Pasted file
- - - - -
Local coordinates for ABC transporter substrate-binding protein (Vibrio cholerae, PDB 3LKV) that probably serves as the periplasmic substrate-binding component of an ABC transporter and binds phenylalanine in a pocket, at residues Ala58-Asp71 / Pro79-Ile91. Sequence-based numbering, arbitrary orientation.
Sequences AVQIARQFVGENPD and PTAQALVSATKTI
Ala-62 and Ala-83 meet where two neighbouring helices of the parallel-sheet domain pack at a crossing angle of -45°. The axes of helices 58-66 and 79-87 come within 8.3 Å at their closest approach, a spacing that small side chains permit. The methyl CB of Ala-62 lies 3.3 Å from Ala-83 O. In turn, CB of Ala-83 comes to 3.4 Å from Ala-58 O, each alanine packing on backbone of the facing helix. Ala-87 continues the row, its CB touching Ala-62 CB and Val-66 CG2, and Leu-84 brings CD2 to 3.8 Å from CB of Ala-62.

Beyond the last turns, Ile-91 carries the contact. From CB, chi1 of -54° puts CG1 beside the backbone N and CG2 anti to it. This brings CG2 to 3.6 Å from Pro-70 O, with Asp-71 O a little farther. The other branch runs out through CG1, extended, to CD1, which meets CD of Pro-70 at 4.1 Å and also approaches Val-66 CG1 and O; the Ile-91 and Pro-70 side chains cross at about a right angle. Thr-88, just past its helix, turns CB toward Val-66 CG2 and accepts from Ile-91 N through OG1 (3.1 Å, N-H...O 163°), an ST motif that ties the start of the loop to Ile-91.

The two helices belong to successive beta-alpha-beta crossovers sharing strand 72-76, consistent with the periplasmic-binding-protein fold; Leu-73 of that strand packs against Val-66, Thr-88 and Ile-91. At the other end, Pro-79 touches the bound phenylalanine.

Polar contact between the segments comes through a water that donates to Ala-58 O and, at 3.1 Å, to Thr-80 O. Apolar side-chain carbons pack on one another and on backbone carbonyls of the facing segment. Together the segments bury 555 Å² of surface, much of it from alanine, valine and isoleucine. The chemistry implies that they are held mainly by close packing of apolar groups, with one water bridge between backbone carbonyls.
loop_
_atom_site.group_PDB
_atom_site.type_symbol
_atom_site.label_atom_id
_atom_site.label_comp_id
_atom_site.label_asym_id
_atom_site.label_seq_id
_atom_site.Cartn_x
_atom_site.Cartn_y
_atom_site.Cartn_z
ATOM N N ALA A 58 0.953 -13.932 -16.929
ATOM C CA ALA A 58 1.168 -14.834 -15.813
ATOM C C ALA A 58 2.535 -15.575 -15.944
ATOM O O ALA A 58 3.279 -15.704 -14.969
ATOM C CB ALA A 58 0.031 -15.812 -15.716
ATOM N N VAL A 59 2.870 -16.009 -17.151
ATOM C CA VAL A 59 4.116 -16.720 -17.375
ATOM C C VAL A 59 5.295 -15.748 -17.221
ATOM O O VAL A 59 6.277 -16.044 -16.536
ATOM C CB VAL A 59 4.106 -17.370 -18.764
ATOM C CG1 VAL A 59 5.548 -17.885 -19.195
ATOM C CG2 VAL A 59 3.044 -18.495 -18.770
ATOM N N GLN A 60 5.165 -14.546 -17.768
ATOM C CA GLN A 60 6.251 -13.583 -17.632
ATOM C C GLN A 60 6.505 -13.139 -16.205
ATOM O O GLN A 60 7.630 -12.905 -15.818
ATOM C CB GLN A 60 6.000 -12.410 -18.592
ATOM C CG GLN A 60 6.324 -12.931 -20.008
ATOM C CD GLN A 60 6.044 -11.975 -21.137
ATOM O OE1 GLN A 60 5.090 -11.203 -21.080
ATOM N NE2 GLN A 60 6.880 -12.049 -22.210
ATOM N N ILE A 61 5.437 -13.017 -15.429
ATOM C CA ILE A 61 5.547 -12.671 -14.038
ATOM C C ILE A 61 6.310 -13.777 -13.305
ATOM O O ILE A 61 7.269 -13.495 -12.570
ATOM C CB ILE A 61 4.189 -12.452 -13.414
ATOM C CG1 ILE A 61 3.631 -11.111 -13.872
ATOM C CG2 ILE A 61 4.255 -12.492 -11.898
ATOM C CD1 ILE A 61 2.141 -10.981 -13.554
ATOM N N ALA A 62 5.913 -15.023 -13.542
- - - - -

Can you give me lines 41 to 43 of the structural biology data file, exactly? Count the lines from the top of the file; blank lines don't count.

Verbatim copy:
ATOM O O ILE A 61 7.269 -13.495 -12.570
ATOM C CB ILE A 61 4.189 -12.452 -13.414
ATOM C CG1 ILE A 61 3.631 -11.111 -13.872